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                    • #11
                      Is this material a DISPERSION of finely ground pigments, or a SOLUTION of soluble dye? Or, worst of all, is it a COMBINATION of the two?
                      If a) then it is really just "lumps in liquid" and some type of mechanical filtration will work. It may have to be very fine, but a cartridge filter of the type used for sediment in drinking water might work.
                      If b) then activated carbon MIGHT adsorb it, and then mechanical filtration to get the carbon out. Alternatively, strong oxidizers MAY disrupt the colour molecule enough that the colour is lost. In ascending order of potency would be potassium permanganate, chlorine, chlorine dioxide, hydrogen peroxide and finally, ozone.
                      If c) then it will take a combination of oxidation AND filtration. The price just went up, along with the complexity.
                      FIRST find out from the city, how clean is clean? They MUST have a standard to work to, or you are just about assured failure.
                      Is there any other way of cleaning the screens? For example, can an alcohol wash work? Then it is a matter of recovering the alcohol and reusing it. The residue from recovery would be a solid or semi-solid.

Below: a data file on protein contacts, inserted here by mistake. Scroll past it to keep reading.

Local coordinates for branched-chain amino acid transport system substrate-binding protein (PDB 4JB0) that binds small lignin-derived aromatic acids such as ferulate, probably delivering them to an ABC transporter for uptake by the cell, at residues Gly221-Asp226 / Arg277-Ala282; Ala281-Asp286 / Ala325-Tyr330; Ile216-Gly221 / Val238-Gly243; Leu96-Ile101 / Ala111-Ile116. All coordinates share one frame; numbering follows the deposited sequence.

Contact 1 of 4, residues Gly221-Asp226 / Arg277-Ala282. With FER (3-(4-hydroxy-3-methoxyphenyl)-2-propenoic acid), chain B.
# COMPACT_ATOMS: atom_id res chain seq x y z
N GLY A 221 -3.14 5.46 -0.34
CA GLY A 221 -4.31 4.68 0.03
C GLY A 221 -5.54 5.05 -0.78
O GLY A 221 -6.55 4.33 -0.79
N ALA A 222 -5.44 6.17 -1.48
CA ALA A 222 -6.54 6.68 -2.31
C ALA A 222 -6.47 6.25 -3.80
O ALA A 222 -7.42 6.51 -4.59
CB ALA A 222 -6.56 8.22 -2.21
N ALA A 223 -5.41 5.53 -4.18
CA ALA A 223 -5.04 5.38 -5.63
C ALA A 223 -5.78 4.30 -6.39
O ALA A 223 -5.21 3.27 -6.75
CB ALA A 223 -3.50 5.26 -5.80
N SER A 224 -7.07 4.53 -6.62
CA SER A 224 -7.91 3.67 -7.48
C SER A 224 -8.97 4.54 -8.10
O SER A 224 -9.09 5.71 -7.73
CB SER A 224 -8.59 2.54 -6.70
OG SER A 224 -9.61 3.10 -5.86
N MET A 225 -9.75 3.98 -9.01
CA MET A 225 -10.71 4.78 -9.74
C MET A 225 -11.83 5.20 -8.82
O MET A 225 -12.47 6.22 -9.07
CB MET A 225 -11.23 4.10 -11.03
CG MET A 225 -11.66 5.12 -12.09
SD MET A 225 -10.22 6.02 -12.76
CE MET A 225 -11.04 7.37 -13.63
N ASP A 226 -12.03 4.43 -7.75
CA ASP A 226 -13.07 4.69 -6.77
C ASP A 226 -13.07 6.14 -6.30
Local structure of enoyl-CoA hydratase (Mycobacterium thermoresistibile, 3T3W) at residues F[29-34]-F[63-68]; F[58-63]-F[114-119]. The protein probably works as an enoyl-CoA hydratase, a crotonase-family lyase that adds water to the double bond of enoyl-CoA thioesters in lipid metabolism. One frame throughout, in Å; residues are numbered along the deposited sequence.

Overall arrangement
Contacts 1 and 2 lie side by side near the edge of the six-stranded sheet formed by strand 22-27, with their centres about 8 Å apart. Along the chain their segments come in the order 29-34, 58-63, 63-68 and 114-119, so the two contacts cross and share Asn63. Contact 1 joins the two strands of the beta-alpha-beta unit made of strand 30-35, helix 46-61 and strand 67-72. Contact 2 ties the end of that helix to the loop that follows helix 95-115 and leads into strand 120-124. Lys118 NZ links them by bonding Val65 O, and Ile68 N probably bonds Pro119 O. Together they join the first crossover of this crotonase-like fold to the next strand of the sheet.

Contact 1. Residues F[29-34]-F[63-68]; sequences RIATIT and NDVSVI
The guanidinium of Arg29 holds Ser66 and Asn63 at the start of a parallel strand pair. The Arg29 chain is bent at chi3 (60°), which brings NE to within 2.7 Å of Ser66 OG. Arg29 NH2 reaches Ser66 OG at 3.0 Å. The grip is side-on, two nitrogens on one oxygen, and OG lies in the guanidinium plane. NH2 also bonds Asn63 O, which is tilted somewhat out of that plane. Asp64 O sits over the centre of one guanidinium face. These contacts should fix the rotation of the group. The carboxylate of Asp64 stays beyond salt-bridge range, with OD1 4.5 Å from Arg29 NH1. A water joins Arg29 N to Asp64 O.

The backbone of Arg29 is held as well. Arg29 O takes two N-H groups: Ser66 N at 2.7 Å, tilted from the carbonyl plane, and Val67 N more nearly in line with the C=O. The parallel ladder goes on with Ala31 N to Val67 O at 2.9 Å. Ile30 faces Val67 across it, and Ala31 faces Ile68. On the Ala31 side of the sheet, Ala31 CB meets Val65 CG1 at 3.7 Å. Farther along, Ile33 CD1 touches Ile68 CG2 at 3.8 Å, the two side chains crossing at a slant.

Flocculation, coagulation, sedimentation and filtration, (in sequence,) works GREAT at flows up to 1000 litres/sec, but it is not worth the effort at low flows, (below about 20 litres/min.) To try and work out a system for a batch-treatment, where the waste concentration is variable will be difficult. (That is the most charitable description!)
                      Finally, this stuff is WASTE and your shirt dyer wont have an awful lot of capital to spend.
                      Duffy, Gatineau, Quebec

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                      • #12
                        The colourants will be pigments since screen printing is done with paints. Most such paints are water based acrylic that are polymerized after application by the use of a hot press.

                        The first thing to do is to adjust the cleaning process to minimize the amount of waste water. That can probably be done by first soaking the screens in still water and then pressure wash with recirculated wash water. By using a series of settling tanks with each holding a day's worth of pressure wash water the water can be slowly moved along the series 24/7 to the main tank that is used to feed the pressure washer. The waste water then goes back to the first settling tank. Eventually tank cleaning will need to be done and the resulting sludge dealt with as non toxic paint disposal. Only a final rinse should be needed to remove the remaining residue from the screens and it should be clean enough to be flushable.